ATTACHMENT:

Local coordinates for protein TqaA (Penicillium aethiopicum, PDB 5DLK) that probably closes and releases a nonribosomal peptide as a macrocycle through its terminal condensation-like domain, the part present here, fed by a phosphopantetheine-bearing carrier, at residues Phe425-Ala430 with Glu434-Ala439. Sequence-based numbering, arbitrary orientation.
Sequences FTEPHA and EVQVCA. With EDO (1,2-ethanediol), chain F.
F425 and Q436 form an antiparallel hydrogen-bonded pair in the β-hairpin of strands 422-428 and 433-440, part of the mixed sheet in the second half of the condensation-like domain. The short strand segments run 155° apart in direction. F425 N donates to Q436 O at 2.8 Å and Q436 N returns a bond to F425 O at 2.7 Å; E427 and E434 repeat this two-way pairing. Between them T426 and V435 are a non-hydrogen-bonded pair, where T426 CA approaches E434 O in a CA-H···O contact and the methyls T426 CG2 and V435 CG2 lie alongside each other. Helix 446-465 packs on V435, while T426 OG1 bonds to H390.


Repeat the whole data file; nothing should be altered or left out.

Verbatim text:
Local coordinates for protein TqaA (Penicillium aethiopicum, PDB 5DLK) that probably closes and releases a nonribosomal peptide as a macrocycle through its terminal condensation-like domain, the part present here, fed by a phosphopantetheine-bearing carrier, at residues Phe425-Ala430 with Glu434-Ala439. Sequence-based numbering, arbitrary orientation.
Sequences FTEPHA and EVQVCA. With EDO (1,2-ethanediol), chain F.
F425 and Q436 form an antiparallel hydrogen-bonded pair in the β-hairpin of strands 422-428 and 433-440, part of the mixed sheet in the second half of the condensation-like domain. The short strand segments run 155° apart in direction. F425 N donates to Q436 O at 2.8 Å and Q436 N returns a bond to F425 O at 2.7 Å; E427 and E434 repeat this two-way pairing. Between them T426 and V435 are a non-hydrogen-bonded pair, where T426 CA approaches E434 O in a CA-H···O contact and the methyls T426 CG2 and V435 CG2 lie alongside each other. Helix 446-465 packs on V435, while T426 OG1 bonds to H390.